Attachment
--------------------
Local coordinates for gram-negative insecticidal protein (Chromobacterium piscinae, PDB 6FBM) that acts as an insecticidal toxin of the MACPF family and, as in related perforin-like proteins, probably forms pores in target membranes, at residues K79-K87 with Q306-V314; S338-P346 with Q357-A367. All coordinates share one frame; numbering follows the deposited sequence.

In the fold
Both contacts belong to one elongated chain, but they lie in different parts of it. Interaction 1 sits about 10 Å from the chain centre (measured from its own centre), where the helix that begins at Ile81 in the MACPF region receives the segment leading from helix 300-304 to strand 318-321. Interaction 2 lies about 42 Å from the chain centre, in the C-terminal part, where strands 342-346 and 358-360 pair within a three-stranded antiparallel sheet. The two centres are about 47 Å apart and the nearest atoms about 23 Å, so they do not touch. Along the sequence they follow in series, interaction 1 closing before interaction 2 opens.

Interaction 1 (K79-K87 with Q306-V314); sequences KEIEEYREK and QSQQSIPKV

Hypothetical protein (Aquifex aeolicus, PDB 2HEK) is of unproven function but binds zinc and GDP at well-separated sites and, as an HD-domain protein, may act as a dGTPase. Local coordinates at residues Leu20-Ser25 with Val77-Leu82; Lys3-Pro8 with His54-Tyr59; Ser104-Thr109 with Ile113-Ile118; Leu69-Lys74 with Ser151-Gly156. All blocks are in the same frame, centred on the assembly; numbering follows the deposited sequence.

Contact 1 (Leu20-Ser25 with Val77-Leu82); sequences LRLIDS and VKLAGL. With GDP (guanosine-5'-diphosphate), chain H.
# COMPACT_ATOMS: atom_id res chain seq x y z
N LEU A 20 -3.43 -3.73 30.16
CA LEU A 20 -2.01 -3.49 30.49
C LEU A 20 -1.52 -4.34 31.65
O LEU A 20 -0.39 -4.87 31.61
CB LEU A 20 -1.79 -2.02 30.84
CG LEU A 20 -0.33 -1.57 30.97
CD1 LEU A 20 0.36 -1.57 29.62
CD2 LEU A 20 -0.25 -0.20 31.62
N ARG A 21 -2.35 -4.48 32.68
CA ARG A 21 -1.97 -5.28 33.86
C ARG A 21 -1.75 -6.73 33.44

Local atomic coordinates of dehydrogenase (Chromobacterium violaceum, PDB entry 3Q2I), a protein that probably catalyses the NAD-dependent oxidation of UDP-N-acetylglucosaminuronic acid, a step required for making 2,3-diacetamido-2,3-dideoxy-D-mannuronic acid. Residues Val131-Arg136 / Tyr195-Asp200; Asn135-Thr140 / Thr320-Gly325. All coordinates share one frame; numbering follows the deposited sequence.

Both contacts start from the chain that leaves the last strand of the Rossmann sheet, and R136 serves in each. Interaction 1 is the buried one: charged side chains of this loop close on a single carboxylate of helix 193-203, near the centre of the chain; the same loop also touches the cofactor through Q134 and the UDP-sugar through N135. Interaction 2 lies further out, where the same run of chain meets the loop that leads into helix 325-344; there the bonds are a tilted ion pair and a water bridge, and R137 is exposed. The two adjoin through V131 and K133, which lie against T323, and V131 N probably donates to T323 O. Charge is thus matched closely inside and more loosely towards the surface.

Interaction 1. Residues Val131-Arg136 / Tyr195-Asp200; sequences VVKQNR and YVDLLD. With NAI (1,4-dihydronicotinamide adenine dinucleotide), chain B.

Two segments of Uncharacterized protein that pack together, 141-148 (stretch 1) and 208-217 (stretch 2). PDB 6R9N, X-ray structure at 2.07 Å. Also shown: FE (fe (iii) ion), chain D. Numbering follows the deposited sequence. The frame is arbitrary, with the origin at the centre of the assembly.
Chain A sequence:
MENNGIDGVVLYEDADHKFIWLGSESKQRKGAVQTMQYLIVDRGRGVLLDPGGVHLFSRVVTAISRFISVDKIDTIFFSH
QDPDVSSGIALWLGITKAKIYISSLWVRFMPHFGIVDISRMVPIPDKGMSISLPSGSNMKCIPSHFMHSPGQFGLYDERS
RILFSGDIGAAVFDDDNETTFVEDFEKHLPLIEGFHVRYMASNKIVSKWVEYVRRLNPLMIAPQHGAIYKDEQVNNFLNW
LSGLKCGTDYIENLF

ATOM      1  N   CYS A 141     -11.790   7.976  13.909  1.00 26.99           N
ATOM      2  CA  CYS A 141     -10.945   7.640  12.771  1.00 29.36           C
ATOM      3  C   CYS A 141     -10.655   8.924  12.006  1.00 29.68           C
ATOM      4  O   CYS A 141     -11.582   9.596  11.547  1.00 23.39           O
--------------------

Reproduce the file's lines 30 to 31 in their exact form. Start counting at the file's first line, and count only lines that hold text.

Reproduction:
ATOM      3  C   CYS A 141     -10.655   8.924  12.006  1.00 29.68           C
ATOM      4  O   CYS A 141     -11.582   9.596  11.547  1.00 23.39           O